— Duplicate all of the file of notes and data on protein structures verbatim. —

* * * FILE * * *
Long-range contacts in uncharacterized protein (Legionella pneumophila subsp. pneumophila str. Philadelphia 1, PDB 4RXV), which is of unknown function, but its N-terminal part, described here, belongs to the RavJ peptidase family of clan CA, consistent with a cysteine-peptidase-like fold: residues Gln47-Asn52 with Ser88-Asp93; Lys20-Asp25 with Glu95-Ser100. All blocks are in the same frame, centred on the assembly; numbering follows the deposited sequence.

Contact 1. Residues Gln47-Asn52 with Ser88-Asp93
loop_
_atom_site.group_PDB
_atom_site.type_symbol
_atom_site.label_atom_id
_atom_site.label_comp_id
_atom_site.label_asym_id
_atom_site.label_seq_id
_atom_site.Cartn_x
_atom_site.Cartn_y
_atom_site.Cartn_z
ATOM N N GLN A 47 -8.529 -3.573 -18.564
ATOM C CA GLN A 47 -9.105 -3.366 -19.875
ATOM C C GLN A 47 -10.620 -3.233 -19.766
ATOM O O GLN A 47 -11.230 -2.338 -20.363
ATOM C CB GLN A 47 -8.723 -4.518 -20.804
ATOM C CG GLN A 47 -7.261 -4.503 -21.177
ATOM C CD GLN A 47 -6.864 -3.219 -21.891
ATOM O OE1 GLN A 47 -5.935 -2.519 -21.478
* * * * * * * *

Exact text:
Long-range contacts in uncharacterized protein (Legionella pneumophila subsp. pneumophila str. Philadelphia 1, PDB 4RXV), which is of unknown function, but its N-terminal part, described here, belongs to the RavJ peptidase family of clan CA, consistent with a cysteine-peptidase-like fold: residues Gln47-Asn52 with Ser88-Asp93; Lys20-Asp25 with Glu95-Ser100. All blocks are in the same frame, centred on the assembly; numbering follows the deposited sequence.

Contact 1. Residues Gln47-Asn52 with Ser88-Asp93
loop_
_atom_site.group_PDB
_atom_site.type_symbol
_atom_site.label_atom_id
_atom_site.label_comp_id
_atom_site.label_asym_id
_atom_site.label_seq_id
_atom_site.Cartn_x
_atom_site.Cartn_y
_atom_site.Cartn_z
ATOM N N GLN A 47 -8.529 -3.573 -18.564
ATOM C CA GLN A 47 -9.105 -3.366 -19.875
ATOM C C GLN A 47 -10.620 -3.233 -19.766
ATOM O O GLN A 47 -11.230 -2.338 -20.363
ATOM C CB GLN A 47 -8.723 -4.518 -20.804
ATOM C CG GLN A 47 -7.261 -4.503 -21.177
ATOM C CD GLN A 47 -6.864 -3.219 -21.891
ATOM O OE1 GLN A 47 -5.935 -2.519 -21.478